It is not necessary to change a law firm’s name or letterhead when a member of the firm interrupts his or her practice to serve, for example, as an elected member of the Tennessee General Assembly, so long as the lawyer reasonably expects to resume active and regular practice with the firm at the end of the legislative session. Such a hiatus from practice is not for a substantial period of time. If, however, a lawyer were to curtail his or her practice and enter public service for a longer or indefinite period of time, the lawyer’s firm would have to alter its name and letterhead.
 Lawyers sharing office facilities, but who are not in fact associated with each other in a law firm, may not denominate themselves as, for example, “Smith and Jones,” for that title suggests that they are practicing law together in a firm.
Record of Advertising
 Paragraph (c) requires that a lawyer retain a copy or recording of any advertisement for two years after its last dissemination, along with a record of when and where the advertisement appeared. If advertisements that are similar in all material respects are published or displayed more than once or distributed to more than one person, the lawyer may comply with this requirement by retaining a single copy of the advertisement for two years after the last of the materially similar advertisements are disseminated. A lawyer may comply with the requirement of paragraph (b) by complying with guidelines that may be adopted by the Board of Professional Responsibility concerning certain types of advertisements, including websites, email, or other electronic forms of communication or of changes to such communications.
Rule 7.3 – Solicitation Of Clients
(a) A solicitation is a targeted communication initiated by or on behalf of a lawyer that is directed to a specific person and that offers to provide, or reasonably can be understood as offering to provide, legal services for a particular matter.
(b) A lawyer shall not solicit by live person-to-person contact, or permit employees or agents of the lawyer to solicit by live person-to-person contact on the lawyer’s behalf, professional employment from a potential client when a significant motive for doing so is the lawyer’s pecuniary gain, unless the person contacted:(1) is a lawyer;(2) is a person who routinely uses for business purposes the type of legal services offered by the lawyer;(3) is pursuant to a court-ordered class action notification; or(4) has a family, close personal, or prior professional relationship with the lawyer.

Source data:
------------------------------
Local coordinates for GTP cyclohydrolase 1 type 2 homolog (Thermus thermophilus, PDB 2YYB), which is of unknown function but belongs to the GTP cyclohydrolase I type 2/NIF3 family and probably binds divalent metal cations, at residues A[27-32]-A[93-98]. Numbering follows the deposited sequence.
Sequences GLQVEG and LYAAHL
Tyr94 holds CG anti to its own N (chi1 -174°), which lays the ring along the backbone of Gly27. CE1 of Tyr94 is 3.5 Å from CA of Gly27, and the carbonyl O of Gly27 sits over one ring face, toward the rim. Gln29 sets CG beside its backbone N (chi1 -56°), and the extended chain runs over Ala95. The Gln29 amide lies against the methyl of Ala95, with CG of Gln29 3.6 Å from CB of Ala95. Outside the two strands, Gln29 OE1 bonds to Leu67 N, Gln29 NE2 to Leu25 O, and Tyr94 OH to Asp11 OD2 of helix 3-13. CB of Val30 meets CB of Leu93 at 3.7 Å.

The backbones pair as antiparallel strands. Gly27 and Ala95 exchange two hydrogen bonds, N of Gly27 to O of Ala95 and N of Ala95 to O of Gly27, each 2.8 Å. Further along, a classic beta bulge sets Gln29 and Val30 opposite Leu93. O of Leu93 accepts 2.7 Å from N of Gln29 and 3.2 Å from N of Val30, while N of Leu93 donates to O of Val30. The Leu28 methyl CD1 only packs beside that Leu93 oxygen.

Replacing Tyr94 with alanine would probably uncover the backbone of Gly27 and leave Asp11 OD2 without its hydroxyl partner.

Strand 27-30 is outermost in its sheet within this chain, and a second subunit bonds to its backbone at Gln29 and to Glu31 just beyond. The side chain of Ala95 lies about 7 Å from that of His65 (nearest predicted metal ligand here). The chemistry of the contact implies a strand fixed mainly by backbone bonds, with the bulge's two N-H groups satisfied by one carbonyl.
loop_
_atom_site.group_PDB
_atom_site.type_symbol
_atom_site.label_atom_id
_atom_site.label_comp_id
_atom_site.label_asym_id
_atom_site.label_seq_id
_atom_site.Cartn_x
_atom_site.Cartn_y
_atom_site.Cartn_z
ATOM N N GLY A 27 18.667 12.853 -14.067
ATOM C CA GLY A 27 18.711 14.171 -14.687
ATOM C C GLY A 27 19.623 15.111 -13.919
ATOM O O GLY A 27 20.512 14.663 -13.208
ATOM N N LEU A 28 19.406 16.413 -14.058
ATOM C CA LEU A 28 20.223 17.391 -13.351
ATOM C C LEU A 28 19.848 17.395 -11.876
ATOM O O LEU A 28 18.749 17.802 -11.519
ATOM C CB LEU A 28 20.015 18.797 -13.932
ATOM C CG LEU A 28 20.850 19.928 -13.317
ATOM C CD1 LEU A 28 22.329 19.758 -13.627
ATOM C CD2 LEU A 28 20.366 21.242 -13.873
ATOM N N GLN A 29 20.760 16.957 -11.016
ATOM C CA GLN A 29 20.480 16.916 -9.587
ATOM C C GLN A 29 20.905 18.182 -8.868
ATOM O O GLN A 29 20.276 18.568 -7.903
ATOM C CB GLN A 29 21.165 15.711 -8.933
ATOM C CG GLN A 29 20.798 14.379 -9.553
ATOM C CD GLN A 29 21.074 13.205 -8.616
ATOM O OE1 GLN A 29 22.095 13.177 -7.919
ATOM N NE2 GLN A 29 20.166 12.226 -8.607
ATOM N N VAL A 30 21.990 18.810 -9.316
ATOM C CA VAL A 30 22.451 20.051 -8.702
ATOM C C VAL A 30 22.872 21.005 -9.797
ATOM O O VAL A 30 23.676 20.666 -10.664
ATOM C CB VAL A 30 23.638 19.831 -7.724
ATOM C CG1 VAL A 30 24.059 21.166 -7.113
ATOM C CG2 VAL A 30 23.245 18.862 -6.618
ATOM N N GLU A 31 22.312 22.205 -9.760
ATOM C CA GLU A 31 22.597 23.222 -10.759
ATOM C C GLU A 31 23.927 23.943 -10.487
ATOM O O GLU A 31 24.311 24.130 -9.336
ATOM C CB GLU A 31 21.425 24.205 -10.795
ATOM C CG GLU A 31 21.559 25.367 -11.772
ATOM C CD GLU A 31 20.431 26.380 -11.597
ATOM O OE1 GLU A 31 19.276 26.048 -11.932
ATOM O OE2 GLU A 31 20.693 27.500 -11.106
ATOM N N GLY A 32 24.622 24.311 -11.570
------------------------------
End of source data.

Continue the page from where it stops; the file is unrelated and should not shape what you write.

(c) Every written, recorded, or electronic solicitation by or on behalf of a lawyer seeking professional employment from anyone known to be in need of legal services in a particular matter shall include the words “Advertising Material” on the outside envelope, if any, and at the beginning and ending of any recorded or electronic communication, unless the recipient of the communication is a person specified in paragraphs (b)(1)-(4). The subject matter of the proposed representation shall not be disclosed on the outside of the envelope (or self-mailing brochure) in which the communication is delivered. Unless the contents thereof include a solicitation of employment, a lawyer need not include the words “Advertising Material” when sending announcement of associations or affiliations, newsletters, brochures, and other similar communications.
Limitation on Solicitation
(d) A lawyer shall not solicit professional employment from any person if:(1) the target of the solicitation has made known to the lawyer a desire not to be solicited by the lawyer; or(2) the solicitation involves coercion, duress, fraud, harassment, intimidation, overreaching, or undue influence; or(3) a significant motive for the solicitation is the lawyer’s pecuniary gain and the communication concerns an action for personal injury, divorce or legal separation, worker’s compensation, wrongful death, or otherwise relates to an accident, filing of divorce or legal separation, or disaster involving the person to whom the communication is addressed or a member of that person’s family, unless the accident, filing of divorce or legal separation, or disaster occurred more than thirty (30) days prior to the mailing or transmission of the communication or the lawyer has a family, close personal, or prior professional relationship with the person solicited.